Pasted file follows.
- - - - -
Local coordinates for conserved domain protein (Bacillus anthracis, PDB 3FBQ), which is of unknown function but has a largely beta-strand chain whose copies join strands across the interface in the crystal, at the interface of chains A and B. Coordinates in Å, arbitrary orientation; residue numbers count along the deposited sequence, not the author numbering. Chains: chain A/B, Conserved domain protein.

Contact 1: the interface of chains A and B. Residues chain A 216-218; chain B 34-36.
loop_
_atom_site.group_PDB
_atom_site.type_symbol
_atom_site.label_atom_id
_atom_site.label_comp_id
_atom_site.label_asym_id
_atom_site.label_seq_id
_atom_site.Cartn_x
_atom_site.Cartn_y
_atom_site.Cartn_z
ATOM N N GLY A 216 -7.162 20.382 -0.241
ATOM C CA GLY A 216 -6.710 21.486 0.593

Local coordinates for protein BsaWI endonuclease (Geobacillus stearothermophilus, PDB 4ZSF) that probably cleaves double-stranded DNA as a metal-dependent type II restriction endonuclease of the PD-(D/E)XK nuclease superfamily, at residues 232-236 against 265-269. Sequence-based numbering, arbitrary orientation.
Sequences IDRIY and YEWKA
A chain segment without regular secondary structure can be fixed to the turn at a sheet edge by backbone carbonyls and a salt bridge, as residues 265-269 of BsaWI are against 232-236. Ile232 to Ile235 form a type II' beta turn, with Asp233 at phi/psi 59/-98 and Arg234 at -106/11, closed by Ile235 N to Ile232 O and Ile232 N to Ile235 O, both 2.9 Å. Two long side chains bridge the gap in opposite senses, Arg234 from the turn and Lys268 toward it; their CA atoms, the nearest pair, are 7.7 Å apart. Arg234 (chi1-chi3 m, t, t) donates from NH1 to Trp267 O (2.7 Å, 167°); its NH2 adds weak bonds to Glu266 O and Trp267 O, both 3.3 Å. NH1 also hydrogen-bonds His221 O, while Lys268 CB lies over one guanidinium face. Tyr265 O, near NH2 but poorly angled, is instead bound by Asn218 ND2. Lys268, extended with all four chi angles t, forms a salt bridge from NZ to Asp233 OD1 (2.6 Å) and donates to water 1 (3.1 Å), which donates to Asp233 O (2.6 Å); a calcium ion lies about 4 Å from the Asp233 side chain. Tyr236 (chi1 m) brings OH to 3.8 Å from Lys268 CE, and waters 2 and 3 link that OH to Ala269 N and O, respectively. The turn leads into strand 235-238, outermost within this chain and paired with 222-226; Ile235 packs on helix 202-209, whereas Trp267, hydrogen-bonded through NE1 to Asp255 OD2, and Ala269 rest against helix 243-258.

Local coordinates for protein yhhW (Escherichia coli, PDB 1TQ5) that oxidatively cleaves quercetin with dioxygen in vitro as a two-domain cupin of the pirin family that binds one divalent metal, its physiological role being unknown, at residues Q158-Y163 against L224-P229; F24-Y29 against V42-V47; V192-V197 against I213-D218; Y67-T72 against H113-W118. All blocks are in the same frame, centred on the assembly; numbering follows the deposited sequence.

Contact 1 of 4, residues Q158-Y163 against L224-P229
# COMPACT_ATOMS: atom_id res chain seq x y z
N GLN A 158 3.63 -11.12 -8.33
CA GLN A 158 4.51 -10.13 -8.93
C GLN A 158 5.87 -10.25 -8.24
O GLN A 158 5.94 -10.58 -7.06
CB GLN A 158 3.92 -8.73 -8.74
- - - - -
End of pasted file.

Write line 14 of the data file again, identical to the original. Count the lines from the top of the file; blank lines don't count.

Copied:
ATOM C CA GLY A 216 -6.710 21.486 0.593